Many other universities and colleges don’t offer the sport except at a club level. The California Community College Athletic Association, however, does have sanctioned women’s badminton competition.

Faced with few options to play at the collegiate level and an arduous path to reach the national team, Valley athletes are left with different takeaways from the sport.

Olivia Jones, a Casteel senior badminton player, said she would probably play leisurely in college.

“It’s actually a really fun sport to play as long as you have good sportsmanship,” she said. “I just learned to be kind to everyone and enjoy the sport.”

Candy Fajardo reaches for the shuttlecock. (Photo Courtesy of Chaparral Badminton)

Chaparral Badminton

Along with Chaparral, Horizon and Saguaro high schools are the only other Scottsdale schools to have teams. Desert Mountain High School recently cut its program.

Stephan Cervantez, Desert Mountain athletic director, said low participation led to the decision to cut the program. He said the school would bring the program back if interest was higher.

Coach Davis has been a figure in the Scottsdale badminton landscape since 1989. During that time, she’s coached six state championships teams and numerous singles and doubles championships.

Given all that recognition, the school sometimes forgets there is a badminton team. Fajardo said she encounters students who don’t know of the sport’s existence regularly.

Still, Coach Davis has fielded a team each year and that is a result of a formula she’s concocted to attract players. She attends various P.E. classes, sometimes for an entire day, at both Chaparral and several middle schools to talk students into joining.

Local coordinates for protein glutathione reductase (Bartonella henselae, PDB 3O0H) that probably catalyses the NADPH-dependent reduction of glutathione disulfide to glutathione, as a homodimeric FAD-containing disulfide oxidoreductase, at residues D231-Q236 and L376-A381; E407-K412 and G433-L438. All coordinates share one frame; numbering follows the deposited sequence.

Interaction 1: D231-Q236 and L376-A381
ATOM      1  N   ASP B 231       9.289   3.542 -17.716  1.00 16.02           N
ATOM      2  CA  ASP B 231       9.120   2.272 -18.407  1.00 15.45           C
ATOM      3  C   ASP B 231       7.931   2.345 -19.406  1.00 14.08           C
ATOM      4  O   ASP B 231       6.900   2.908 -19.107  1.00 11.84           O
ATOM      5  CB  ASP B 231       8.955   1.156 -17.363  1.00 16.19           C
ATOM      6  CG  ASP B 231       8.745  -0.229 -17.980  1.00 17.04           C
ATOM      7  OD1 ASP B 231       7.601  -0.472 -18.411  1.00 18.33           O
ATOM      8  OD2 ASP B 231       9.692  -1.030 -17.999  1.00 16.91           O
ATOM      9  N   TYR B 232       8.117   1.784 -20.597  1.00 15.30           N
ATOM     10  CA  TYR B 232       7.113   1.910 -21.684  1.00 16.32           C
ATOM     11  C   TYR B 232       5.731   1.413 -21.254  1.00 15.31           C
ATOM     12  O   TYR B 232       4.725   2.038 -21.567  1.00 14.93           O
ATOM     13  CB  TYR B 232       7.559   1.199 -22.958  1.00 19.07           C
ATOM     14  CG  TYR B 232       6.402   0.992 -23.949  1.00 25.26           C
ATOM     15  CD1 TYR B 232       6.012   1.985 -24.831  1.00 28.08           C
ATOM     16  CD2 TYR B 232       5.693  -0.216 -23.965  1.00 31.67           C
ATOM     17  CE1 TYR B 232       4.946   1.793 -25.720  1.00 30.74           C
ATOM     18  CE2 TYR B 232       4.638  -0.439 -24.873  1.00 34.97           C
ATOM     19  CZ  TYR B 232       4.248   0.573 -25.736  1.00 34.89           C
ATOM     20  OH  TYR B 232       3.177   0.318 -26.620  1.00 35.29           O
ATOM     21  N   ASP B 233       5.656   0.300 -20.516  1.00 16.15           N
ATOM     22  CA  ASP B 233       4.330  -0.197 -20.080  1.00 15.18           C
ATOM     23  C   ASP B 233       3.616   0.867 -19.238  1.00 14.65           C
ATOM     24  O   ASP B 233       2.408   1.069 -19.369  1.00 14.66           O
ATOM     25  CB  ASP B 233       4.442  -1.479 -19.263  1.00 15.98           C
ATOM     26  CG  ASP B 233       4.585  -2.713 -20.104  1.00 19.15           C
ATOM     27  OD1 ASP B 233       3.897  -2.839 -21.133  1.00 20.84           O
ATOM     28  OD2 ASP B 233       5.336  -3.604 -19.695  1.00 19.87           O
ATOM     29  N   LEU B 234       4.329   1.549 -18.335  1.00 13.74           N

“Some girls try it for a season,” Coach Davis said. “But then there are girls that love it, capture it and they continue on. Hopefully the girls we continue to get, get that fire underneath them and they like it so they continue.”

There are plenty of girls, Coach Davis said, who reach varsity and then get bored with the limelight. By casting a wide net, Coach Davis believes girls are sticking to the sport.

Fajardo had plans to play volleyball but missed tryouts. That’s when she met Coach Davis, who told her to try badminton, citing how it could be a good conditioner for other sports. Fajardo was planning on trying out for basketball.

Then, badminton happened.

She fell in love with the sport, making it her main focus. What she loves most about playing was the newness of it to her.

“This sport just brought up challenges I haven’t faced in any other sport,” she said. “It was a new thing and something new I wanted to get really good at.”

Fajardo, like many others at Chaparral, needed to learn the game. She had never picked up a racket before her freshman year.

She described learning curve as “scary,” but once she started playing consistently, she felt an adrenaline rush that motivated her to keep improving.

Making varsity, Coach Davis, said is fun for the girls but she’s trying to show them there is much more than reaching the school’s top tier. She cites winning tournaments, championships and invitationals as a reward for putting in the effort to learn a new sport.

Along with pitching the sport, Coach Davis thinks the key to growth is girls seeing their improvements and craving for more.

“That’s what I’m trying to explain to the kids: as you get better, it gets more exciting because you’re hitting at a level where you can hit shots you could never hit before,” she said.

The Firebirds finished with a 5-9 overall record (3-2 in region). While this wasn’t the result Coach Davis wanted, she is still proud of what her young team — consisting of one senior and one junior — accomplished. There were four matches this season Chaparral lost by one point.

This provides an opportunity, one Coach Davis hopes her team takes advantage of the opportunity to return and improve, thus forwarding the cycle of growth she’s envisioned.

News Services Reporter Josh Martinez can be contacted at jmartinez@newszap.com or at 623-445-2738